many of them to hightail it to Texas only one jump ahead of the hangman.
In 1850, West Texas had enough German 'Forty-niners,' that is, 'grafs,'
princes, dukes, barons, and counts, in it to stock Buckingham Palace.
On one occasion, the German poet, Heinrich Heine, stopped a German
emigrant as he prepared to board ship and asked, "Why are you leaving
Germany?" His reply was, "I swear by all the gods in heaven and on
earth that if France had suffered just one-tenth of what these people
in Germany have suffered, it would have caused thirty-six revolutions
in France, and thirty-six kings would have lost their heads to the
Twenty-one of the ruling German princes also recognized the need to
reduce the overpopulation of the Germanies, and to that end, they
organized the "Mainzer Adelsverein," later shortened to "Adelsverein."
In English, this became the "Society for the Protection of German
Immigrants in Texas," and it later became known as the German-Texas
before the Texas Revolution, there had been some negotiation between
the German princes and Mexico for the resettlement of German families
in Texas, but generally this came to naught before the Texans won
their independence. Three German families and some mechanics did resettle
in Austin's colony in 1832. Three Germans died for Texas freedom at
the Alamo, and seven
more were captured and massacred in Colonel James Fannin's ill-fated
army. Altogether, 95 German immigrants fought for Texas during its
war for independence. One of them, George B. Erath, was a hero of
of San Jacinto, and along with Robert Kleberg, were giant figures
in the Texas of their day.
In time, Austin's colony, that region between Galveston Bay and the
Colorado River, became known as "Little Germany," its immigrant
population being an admixture of Germans who had lived earlier in
the United States and others who came direct from the German provinces.
The regions lying between the Colorado River and the Rio Grande became
known in Europe as "Greater Germany," because all immigrants who came
there to settle came direct from the Germanies. All of this, of course,
was in addition to the thousands of Anglo-Americans from the United
States, who were rapidly resettling the same areas.
The cradle community of German immigration was the town of Industry,
in Austin County,
founded by Friedrich Ernst, who arrived in Austin's colony in 1831.
Some said that the town's name came from the industry and backbreaking
labor employed by the settlers in the cultivation of their fields.
dating stemmed from its survey into town lots in 1838, but Germans
who came by way of the United States were living there long before
that. The second German community was Biegel's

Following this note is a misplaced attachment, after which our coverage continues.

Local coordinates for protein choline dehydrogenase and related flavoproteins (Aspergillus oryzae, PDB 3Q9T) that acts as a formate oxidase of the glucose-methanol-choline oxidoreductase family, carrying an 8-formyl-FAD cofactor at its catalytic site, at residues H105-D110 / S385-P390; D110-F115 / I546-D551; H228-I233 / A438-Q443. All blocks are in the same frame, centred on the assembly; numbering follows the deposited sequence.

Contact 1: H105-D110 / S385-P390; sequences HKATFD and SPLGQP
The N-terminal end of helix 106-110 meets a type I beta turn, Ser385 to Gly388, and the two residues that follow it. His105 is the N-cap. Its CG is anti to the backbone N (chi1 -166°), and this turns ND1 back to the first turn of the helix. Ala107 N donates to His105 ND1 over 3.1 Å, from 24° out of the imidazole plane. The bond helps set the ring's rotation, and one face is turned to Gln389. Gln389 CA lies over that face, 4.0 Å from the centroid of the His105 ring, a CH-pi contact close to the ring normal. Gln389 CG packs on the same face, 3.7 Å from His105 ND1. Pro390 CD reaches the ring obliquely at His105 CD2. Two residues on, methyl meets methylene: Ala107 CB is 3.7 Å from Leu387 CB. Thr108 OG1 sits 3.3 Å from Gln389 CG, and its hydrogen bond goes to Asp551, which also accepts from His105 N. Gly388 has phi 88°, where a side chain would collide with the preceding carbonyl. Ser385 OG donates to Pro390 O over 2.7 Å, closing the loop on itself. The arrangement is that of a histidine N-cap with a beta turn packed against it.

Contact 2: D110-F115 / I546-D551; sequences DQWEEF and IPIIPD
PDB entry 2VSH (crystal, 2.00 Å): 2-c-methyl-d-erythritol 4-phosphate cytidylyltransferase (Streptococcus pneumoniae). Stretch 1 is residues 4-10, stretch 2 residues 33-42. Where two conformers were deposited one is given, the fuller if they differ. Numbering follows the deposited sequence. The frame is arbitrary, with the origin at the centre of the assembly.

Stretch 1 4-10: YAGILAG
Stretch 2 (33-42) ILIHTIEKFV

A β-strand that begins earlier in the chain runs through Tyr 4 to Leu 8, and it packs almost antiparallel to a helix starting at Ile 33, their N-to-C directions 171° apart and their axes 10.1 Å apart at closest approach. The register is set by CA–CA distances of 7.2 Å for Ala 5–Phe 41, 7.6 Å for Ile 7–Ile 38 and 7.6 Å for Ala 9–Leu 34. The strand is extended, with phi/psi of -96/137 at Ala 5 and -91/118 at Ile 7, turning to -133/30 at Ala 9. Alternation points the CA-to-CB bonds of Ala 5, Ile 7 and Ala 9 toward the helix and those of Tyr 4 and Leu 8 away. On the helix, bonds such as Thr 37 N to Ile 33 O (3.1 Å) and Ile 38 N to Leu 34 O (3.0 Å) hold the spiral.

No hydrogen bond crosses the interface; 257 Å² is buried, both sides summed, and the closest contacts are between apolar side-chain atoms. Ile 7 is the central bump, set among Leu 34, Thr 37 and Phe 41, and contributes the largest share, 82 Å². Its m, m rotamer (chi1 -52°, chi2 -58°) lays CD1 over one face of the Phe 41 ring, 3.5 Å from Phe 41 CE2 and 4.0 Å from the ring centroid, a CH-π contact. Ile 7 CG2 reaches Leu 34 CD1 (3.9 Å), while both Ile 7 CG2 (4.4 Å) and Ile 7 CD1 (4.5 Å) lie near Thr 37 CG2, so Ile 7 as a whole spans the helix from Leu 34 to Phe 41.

County, founded by Joseph Biegel in 1832. Fearing persecution,
perhaps because he was a German Protestant in the Catholic province
of Texas, Biegel changed the spelling of his name to B-E-A-G-L-E to
disguise its Germanic origins. The third German community was Cat
Spring, Austin County,
founded in 1834 by Ludwig von Roemer and Louis and Robert Kleberg,
who later was to own the largest cattle ranch still surviving in Texas.
Other German settlements of the late 1830's included Frelsburg,
Blumenthal, New Ulm,
then in Colorado County.
there were numerous causes for leaving Germany in 1840, there were
an equal number of reasons for NOT coming to Texas. As of that year,
bands of fierce Karankawa, Lipan Apache, Comanches, Kiowas, Tonkawas,
Caddoes, and Waco Indians roamed over that Republic, and many German
scalps were to be lost to the Lipans and Comanches. Generally speaking,
because of German treaties with the Comanches in 1847, that tribe
usually spared the German settlers whereas they massacred the Anglo-American
setters who lived nearby.
Even before 1850, a secret American political party, called the "Know
Nothings" ("I know nothing," was always their stock answer), had as
its central theme hatred of immigrants and Roman Catholics, and since
the immigration of the 1840's-1850's was made up entirely of Irish
Catholics and German Catholics and Lutherans everywhere in the United
States (and the Republic of Texas before 1846), the brunt of their
wrath locally was concentrated on these Central Texas German settlers.
Unfortunately, an immigrant teacher-newspaperman was soon to heap
coals of fire upon that already incendiary situation. Dr. Adolph Douai,
an outspoken German of French Huguenot extraction, was a Free Thinker,
an atheist, an abolitionist, and an admirer of Karl Marx' communist
philosophies. He had already been run out of New
Braunfels because of his radical statements and teachings, and
immediately he founded the German-language San Antonio "Zeitung,"
which published abolition editorials and espoused an all-German free
state in West Texas in which runaway slaves could take refuge. Needless
to say, this was all that the "Know Nothings" of Texas required before
transposing and charging that Dr. Douai's philosophies were characteristic
thinking of all German immigrants. Although no more than five percent
of the Germans were pro-slavery, nearly all of them held steadfast